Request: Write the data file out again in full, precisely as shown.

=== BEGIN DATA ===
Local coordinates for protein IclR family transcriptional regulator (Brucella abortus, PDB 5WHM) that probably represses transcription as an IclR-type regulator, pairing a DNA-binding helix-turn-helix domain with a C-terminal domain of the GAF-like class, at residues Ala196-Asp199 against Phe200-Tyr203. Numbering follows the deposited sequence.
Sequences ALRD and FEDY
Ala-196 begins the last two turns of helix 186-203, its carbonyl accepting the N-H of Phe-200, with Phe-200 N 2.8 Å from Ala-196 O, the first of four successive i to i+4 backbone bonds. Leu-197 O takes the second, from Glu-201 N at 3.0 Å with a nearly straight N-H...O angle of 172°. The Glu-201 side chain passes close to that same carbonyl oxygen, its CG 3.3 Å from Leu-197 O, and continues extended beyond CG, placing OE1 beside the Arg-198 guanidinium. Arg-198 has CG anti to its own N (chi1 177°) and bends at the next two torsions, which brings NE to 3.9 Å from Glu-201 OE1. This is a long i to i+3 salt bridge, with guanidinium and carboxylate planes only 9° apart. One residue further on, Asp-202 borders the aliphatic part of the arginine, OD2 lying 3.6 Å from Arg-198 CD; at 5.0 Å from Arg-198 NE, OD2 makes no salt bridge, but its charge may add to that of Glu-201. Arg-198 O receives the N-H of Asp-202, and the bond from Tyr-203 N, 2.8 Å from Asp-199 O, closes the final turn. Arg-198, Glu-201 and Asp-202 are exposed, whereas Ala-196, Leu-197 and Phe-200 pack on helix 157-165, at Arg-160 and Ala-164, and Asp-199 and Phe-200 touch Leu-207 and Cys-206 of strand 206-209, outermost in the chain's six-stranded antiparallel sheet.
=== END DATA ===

Local coordinates for protein IclR family transcriptional regulator (Brucella abortus, PDB 5WHM) that probably represses transcription as an IclR-type regulator, pairing a DNA-binding helix-turn-helix domain with a C-terminal domain of the GAF-like class, at residues Ala196-Asp199 against Phe200-Tyr203. Numbering follows the deposited sequence.
Sequences ALRD and FEDY
Ala-196 begins the last two turns of helix 186-203, its carbonyl accepting the N-H of Phe-200, with Phe-200 N 2.8 Å from Ala-196 O, the first of four successive i to i+4 backbone bonds. Leu-197 O takes the second, from Glu-201 N at 3.0 Å with a nearly straight N-H...O angle of 172°. The Glu-201 side chain passes close to that same carbonyl oxygen, its CG 3.3 Å from Leu-197 O, and continues extended beyond CG, placing OE1 beside the Arg-198 guanidinium. Arg-198 has CG anti to its own N (chi1 177°) and bends at the next two torsions, which brings NE to 3.9 Å from Glu-201 OE1. This is a long i to i+3 salt bridge, with guanidinium and carboxylate planes only 9° apart. One residue further on, Asp-202 borders the aliphatic part of the arginine, OD2 lying 3.6 Å from Arg-198 CD; at 5.0 Å from Arg-198 NE, OD2 makes no salt bridge, but its charge may add to that of Glu-201. Arg-198 O receives the N-H of Asp-202, and the bond from Tyr-203 N, 2.8 Å from Asp-199 O, closes the final turn. Arg-198, Glu-201 and Asp-202 are exposed, whereas Ala-196, Leu-197 and Phe-200 pack on helix 157-165, at Arg-160 and Ala-164, and Asp-199 and Phe-200 touch Leu-207 and Cys-206 of strand 206-209, outermost in the chain's six-stranded antiparallel sheet.